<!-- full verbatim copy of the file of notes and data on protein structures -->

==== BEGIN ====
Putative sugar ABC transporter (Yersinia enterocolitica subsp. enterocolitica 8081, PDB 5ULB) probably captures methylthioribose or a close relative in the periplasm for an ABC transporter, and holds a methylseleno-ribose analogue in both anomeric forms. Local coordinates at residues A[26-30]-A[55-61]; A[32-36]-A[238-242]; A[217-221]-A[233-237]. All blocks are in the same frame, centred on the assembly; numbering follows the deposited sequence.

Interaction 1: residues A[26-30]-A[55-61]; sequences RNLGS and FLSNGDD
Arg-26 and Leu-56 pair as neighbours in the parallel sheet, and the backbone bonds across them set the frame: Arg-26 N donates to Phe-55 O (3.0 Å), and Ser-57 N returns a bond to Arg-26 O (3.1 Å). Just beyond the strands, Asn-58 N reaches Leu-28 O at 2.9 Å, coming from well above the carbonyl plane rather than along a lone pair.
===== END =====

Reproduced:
Putative sugar ABC transporter (Yersinia enterocolitica subsp. enterocolitica 8081, PDB 5ULB) probably captures methylthioribose or a close relative in the periplasm for an ABC transporter, and holds a methylseleno-ribose analogue in both anomeric forms. Local coordinates at residues A[26-30]-A[55-61]; A[32-36]-A[238-242]; A[217-221]-A[233-237]. All blocks are in the same frame, centred on the assembly; numbering follows the deposited sequence.

Interaction 1: residues A[26-30]-A[55-61]; sequences RNLGS and FLSNGDD
Arg-26 and Leu-56 pair as neighbours in the parallel sheet, and the backbone bonds across them set the frame: Arg-26 N donates to Phe-55 O (3.0 Å), and Ser-57 N returns a bond to Arg-26 O (3.1 Å). Just beyond the strands, Asn-58 N reaches Leu-28 O at 2.9 Å, coming from well above the carbonyl plane rather than along a lone pair.